Saturday, February 13, 2010


take it off of YouTube!

("They" might NOT take it off, but you never know...)

Some kid texted in a message that warned all the versions of this song might be yanked from the internet by the "music companies' hatchet man" ... so -- got concerned.

The song is "Woke Up This Morning" -- the song played with the Intro to HBO's series, "The Sopranos."

I recommend experiencing it this way:

Three best versions -- posted by

malakatandrunas (type in): The sopranos intro

lolapagola (type in): The Sopranos theme song

stselo (type in): The Sopranos (theme song)


If you listen to them in that order, the sound quality improves with each one.

The first one is a recording of the actual HBO series-intro.
(There's a Sunoco sign in it -- don't know why, but I really like that sign.)

The second version listed is a longer version, with variations in it.

Third one, best Sound & more variation, "d.j."-style.

(I feel like people will appreciate the versions of the song with variations after they have heard the compact, short version and sort of know the song.)


Friday, February 12, 2010

art of the possible

"They say 'politics is the art of the possible.'"

I used to know a guy who liked to quote that;
I heard heard him say it more than once.

Would propose expanding it:

everything in life -- Life -- is "The Art Of The Possible."


Thursday, February 11, 2010

Stones fan

There used to be a television show (in the 50s maybe??) called
"Kids Say The Darnedest Things."
Art Linkletter.

And they actually do.
Say the "darnedest" things.

Several years ago, between jobs, I did substituting for teachers in the local high school.
(In the state where I live you don't have to have a teaching degree in order to "sub.")

Once, for half a day, I filled in for a Math teacher.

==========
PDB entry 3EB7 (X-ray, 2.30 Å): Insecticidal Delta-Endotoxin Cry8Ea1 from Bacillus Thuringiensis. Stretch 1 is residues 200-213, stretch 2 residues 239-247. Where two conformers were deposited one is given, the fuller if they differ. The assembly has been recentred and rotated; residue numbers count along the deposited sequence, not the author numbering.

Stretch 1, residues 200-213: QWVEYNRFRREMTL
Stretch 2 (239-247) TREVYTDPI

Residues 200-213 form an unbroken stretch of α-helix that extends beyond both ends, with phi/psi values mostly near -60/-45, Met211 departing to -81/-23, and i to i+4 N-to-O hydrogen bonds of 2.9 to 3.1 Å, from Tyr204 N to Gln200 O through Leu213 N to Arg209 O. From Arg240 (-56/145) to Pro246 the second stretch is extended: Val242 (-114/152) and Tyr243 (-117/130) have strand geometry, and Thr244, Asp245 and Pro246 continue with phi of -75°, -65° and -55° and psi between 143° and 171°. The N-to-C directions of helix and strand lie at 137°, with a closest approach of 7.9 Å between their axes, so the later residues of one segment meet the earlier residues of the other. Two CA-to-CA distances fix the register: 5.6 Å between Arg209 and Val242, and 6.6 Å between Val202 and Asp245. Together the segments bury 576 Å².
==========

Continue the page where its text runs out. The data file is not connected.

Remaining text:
Students doing work-sheets; me walking around.

One young man who was faithfully working on his math problems abruptly asked me, as I passed behind his chair, "Are you a fan of the Rolling Stones?"

There's a question that is unexpected in Math class.
I'm -- like -- drawing a blank, doing a double-take, trying to figure out where he's getting this, and then I just said,

"Yes! I mean -- well -- what made you think of that?"

He replied, "You look like an old hippie."

I loved that.


Wednesday, February 10, 2010

ferocious tenacity

[From Beverly Hills, California, in The New York Times]:

Robert Evans has long been good theater. Now comes the actual stage play.

Having been involved with pictures as grand as “The Godfather,” as troubled as “The Cotton Club” and as self-referential as the documentary “The Kid Stays in the Picture,” which chronicled his checkered film career, Mr. Evans is becoming the subject of a play. It is currently being written, and producers hope it will make its Broadway debut in the next year.

[stop quote]
Reading this article, came across the following:

[quote from article]: create a story that Mr. Evans hopes will be inspirational — at least for those who may be inspired by the tale of a movie producer’s ferocious tenacity.

[end quote]

Ferocious tenacity.

I thought of that word, tenacity, recently -- a few weeks ago, maybe.

When I was working as a lobbyist a state senator told me over a drink one evening, "I've always admired your tenacity."

That's a nice compliment for a lobbyist. And I just happened to remember it recently.

Maybe, in Life, tenacity is not enough. Maybe the thing you need is ferocious tenacity.